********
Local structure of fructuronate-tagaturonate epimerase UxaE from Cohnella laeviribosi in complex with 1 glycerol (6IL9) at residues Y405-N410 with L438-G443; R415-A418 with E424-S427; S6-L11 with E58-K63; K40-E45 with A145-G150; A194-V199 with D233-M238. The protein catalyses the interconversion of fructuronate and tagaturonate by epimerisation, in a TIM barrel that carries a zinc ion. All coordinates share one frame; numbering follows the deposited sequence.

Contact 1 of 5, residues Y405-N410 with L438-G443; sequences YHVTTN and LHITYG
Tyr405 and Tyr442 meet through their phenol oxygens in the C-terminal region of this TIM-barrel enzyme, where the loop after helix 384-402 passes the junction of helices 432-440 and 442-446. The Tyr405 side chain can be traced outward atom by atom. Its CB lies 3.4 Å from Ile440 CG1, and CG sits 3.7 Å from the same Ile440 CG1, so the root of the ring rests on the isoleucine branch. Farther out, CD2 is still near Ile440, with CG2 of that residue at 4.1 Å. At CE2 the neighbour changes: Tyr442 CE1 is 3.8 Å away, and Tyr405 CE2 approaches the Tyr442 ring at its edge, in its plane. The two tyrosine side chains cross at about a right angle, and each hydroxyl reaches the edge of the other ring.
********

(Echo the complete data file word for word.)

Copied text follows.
Local structure of fructuronate-tagaturonate epimerase UxaE from Cohnella laeviribosi in complex with 1 glycerol (6IL9) at residues Y405-N410 with L438-G443; R415-A418 with E424-S427; S6-L11 with E58-K63; K40-E45 with A145-G150; A194-V199 with D233-M238. The protein catalyses the interconversion of fructuronate and tagaturonate by epimerisation, in a TIM barrel that carries a zinc ion. All coordinates share one frame; numbering follows the deposited sequence.

Contact 1 of 5, residues Y405-N410 with L438-G443; sequences YHVTTN and LHITYG
Tyr405 and Tyr442 meet through their phenol oxygens in the C-terminal region of this TIM-barrel enzyme, where the loop after helix 384-402 passes the junction of helices 432-440 and 442-446. The Tyr405 side chain can be traced outward atom by atom. Its CB lies 3.4 Å from Ile440 CG1, and CG sits 3.7 Å from the same Ile440 CG1, so the root of the ring rests on the isoleucine branch. Farther out, CD2 is still near Ile440, with CG2 of that residue at 4.1 Å. At CE2 the neighbour changes: Tyr442 CE1 is 3.8 Å away, and Tyr405 CE2 approaches the Tyr442 ring at its edge, in its plane. The two tyrosine side chains cross at about a right angle, and each hydroxyl reaches the edge of the other ring.